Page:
OPINION: The scoreline didn't do the All Blacks justice as they retained the Bledisloe Cup against the Wallabies in Wellington last night.
This was a pretty comprehensive victory and reflected how far the All Blacks have advanced their game.
The Wallabies, even with a new coach, seem to be playing a game the All Blacks were using a year or two ago, based around relentless phase play.
Steve Hansen's side plays at a much faster pace than that now. It looks like everyone is going to be in catch-up mode again.
The All Blacks also exposed Australia's problems under the high ball with accurate kicking backed up by strong chasing.
When you look at the other end of the park, there's so much assurance that comes with All Blacks fullback Israel Dagg. He takes everything that's fired at him and with his massive boot he usually returns it with interest.
I like the way the back three work together and in Ben Smith and Julian Savea we have a combination in the All Blacks that reminds me of Jeff Wilson and Jonah Lomu.
I also like the way Steven Luatua has stepped up to this level. He has looked right at home over the last two tests in the demanding No 6 jersey.
Tom Taylor will be happy with his debut at first-five and the All Blacks' ability to settle in their new talent speaks volumes about the culture in this side.
This has been a good start to the Rugby Championship by the All Blacks. They've put the beloved Bledisloe Cup back in the cupboard and you suspect things are only going to get better.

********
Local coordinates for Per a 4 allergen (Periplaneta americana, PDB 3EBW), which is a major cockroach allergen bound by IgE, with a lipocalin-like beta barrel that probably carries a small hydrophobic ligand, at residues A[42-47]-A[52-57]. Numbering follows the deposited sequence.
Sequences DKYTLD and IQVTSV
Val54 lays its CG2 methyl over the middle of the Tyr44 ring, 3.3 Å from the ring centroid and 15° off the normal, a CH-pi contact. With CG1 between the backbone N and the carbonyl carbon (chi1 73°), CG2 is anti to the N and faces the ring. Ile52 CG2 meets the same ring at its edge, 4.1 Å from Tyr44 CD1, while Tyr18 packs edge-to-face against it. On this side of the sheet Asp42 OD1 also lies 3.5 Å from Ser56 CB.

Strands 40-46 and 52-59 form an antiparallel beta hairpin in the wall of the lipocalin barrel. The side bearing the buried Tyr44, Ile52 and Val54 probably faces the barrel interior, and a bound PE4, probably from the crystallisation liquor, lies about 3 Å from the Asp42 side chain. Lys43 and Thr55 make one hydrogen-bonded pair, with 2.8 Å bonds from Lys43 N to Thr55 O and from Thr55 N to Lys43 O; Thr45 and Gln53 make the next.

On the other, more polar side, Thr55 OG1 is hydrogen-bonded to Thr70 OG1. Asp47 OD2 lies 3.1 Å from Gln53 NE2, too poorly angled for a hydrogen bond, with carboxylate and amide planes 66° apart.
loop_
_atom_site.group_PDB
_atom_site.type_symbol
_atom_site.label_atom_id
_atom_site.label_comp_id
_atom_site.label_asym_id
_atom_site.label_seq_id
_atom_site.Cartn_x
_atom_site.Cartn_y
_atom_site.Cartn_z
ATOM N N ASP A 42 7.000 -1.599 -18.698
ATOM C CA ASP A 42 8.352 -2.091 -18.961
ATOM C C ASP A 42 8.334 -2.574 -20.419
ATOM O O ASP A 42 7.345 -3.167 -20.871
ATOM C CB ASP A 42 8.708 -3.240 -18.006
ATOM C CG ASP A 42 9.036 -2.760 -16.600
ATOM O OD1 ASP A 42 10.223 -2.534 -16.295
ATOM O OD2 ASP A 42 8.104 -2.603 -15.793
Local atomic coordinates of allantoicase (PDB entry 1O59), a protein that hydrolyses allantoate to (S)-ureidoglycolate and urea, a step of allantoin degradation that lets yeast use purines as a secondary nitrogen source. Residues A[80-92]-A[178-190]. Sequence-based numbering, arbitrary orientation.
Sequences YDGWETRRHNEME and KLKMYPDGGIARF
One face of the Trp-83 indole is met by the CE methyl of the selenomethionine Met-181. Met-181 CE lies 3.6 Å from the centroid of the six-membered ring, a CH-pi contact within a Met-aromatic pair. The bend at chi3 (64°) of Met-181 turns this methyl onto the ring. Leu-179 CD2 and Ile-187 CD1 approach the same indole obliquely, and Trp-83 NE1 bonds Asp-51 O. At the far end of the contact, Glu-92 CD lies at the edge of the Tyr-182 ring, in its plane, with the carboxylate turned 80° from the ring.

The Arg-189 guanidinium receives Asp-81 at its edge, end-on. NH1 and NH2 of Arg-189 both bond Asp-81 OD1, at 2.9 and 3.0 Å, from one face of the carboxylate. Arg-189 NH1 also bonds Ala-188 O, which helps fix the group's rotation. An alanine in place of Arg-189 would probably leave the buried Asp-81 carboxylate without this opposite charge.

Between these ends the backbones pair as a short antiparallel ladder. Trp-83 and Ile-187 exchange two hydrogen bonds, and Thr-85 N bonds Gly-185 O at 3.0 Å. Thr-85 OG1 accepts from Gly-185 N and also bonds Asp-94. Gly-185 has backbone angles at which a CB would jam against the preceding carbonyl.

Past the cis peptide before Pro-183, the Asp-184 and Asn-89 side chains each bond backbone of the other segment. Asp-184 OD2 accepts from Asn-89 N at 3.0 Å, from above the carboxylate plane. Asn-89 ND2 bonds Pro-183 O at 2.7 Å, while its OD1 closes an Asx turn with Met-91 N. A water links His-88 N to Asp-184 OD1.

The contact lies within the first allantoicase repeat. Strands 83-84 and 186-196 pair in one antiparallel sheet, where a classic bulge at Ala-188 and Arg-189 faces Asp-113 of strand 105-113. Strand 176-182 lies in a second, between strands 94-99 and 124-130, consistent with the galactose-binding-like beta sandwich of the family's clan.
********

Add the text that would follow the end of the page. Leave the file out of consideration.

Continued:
Well done to Tony Woodcock on his century of tests - that's a heck of an achievement coming from someone who operates in the hurly-burly of the front row.
WELL done Otago and particularly well done Tony Brown for their stunning Ranfurly Shield success.
I don't know that there's any union with more shield heartache than Otago and to finally break that 57-year pain is a wonderful achievement.
I witnessed first-hand a couple of nightmares. I was on the bench in 1994 when David Latta gave away the last-gasp penalty that Andrew Mehrtens kicked to save Canterbury 22-20. And I was on the field for a three-point failed challenge against Canterbury towards the end of my career.
Brownie also knows first-hand the pain of a close defeat when the Log is on the line. I think he needs a fair bit of credit for the effort that went into getting the shield back to Dunedin for the first time since 1956.
Otago are a proud union that was just about in tatters last year, as good as bankrupt. Tony took up the challenge of coaching them and he decided to pretty much instil a "local" approach. He also brought back some good old-fashioned values.
They produced a heartening season last year and this season has started with a good win over Bay of Plenty and now a stunning upset of Waikato to lift the Log.
You could see what this meant to the team when the final whistle went.
Brownie reckoned his phone went crazy with texts and the same happened to mine. This was a challenge that almost went unrecognised with it's buildup, but will long be remembered.
It will be a huge week in Dunedin now, heading into the first defence against Hawke's Bay.
I've got a foot in both camps for Sunday's match and I'll certainly be heading south for what's going to be a huge match and an enormous occasion.
It's great the shield has gone into what is now the second-tier of our provincial championship. It's going to add some spice to it and I think we might see it move around a fair bit.
Not that Brownie and his boys will be giving anything away easy. The passion they showed with the challenge now has to be transferred into defending the famous trophy. I don't think that's going to be a problem.
It's a matter of what the Magpies can bring to the table on Sunday. They are another proud old union who haven't had their hands on the shield since their glorious run in the 1960s.
This is the sort of stuff that makes our provincial championship so absorbing.
Taine Randell is a former All Blacks captain
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